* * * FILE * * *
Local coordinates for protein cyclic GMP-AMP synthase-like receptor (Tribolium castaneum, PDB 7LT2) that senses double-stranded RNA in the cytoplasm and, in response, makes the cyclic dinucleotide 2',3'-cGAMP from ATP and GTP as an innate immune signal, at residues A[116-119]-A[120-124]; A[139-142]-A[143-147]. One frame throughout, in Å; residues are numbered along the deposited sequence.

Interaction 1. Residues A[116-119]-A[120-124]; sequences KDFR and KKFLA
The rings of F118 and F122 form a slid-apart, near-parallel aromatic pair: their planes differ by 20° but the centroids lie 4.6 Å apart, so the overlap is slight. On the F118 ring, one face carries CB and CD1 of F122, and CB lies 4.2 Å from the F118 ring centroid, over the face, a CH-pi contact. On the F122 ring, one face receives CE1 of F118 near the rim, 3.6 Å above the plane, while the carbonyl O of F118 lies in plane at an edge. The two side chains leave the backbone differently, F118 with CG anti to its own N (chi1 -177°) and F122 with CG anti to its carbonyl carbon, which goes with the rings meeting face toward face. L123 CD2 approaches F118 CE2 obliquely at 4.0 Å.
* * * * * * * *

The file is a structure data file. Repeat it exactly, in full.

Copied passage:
Local coordinates for protein cyclic GMP-AMP synthase-like receptor (Tribolium castaneum, PDB 7LT2) that senses double-stranded RNA in the cytoplasm and, in response, makes the cyclic dinucleotide 2',3'-cGAMP from ATP and GTP as an innate immune signal, at residues A[116-119]-A[120-124]; A[139-142]-A[143-147]. One frame throughout, in Å; residues are numbered along the deposited sequence.

Interaction 1. Residues A[116-119]-A[120-124]; sequences KDFR and KKFLA
The rings of F118 and F122 form a slid-apart, near-parallel aromatic pair: their planes differ by 20° but the centroids lie 4.6 Å apart, so the overlap is slight. On the F118 ring, one face carries CB and CD1 of F122, and CB lies 4.2 Å from the F118 ring centroid, over the face, a CH-pi contact. On the F122 ring, one face receives CE1 of F118 near the rim, 3.6 Å above the plane, while the carbonyl O of F118 lies in plane at an edge. The two side chains leave the backbone differently, F118 with CG anti to its own N (chi1 -177°) and F122 with CG anti to its carbonyl carbon, which goes with the rings meeting face toward face. L123 CD2 approaches F118 CE2 obliquely at 4.0 Å.